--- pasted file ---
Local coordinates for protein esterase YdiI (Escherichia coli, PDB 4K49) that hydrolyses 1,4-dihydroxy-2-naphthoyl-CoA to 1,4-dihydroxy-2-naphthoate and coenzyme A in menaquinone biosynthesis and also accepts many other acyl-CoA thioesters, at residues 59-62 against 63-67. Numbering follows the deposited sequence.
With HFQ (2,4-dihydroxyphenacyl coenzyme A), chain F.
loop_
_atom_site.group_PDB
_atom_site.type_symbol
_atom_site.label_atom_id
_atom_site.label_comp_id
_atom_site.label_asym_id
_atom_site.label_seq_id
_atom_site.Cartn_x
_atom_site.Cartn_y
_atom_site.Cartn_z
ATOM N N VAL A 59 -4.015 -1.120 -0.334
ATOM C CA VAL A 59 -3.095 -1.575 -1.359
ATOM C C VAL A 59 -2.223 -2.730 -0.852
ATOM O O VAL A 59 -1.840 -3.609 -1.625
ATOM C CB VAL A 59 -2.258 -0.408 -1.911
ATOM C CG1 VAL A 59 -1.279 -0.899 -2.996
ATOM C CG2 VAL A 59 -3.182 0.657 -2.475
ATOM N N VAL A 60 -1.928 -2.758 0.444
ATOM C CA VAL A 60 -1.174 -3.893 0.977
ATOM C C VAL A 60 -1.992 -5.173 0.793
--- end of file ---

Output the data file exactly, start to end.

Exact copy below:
Local coordinates for protein esterase YdiI (Escherichia coli, PDB 4K49) that hydrolyses 1,4-dihydroxy-2-naphthoyl-CoA to 1,4-dihydroxy-2-naphthoate and coenzyme A in menaquinone biosynthesis and also accepts many other acyl-CoA thioesters, at residues 59-62 against 63-67. Numbering follows the deposited sequence.
With HFQ (2,4-dihydroxyphenacyl coenzyme A), chain F.
loop_
_atom_site.group_PDB
_atom_site.type_symbol
_atom_site.label_atom_id
_atom_site.label_comp_id
_atom_site.label_asym_id
_atom_site.label_seq_id
_atom_site.Cartn_x
_atom_site.Cartn_y
_atom_site.Cartn_z
ATOM N N VAL A 59 -4.015 -1.120 -0.334
ATOM C CA VAL A 59 -3.095 -1.575 -1.359
ATOM C C VAL A 59 -2.223 -2.730 -0.852
ATOM O O VAL A 59 -1.840 -3.609 -1.625
ATOM C CB VAL A 59 -2.258 -0.408 -1.911
ATOM C CG1 VAL A 59 -1.279 -0.899 -2.996
ATOM C CG2 VAL A 59 -3.182 0.657 -2.475
ATOM N N VAL A 60 -1.928 -2.758 0.444
ATOM C CA VAL A 60 -1.174 -3.893 0.977
ATOM C C VAL A 60 -1.992 -5.173 0.793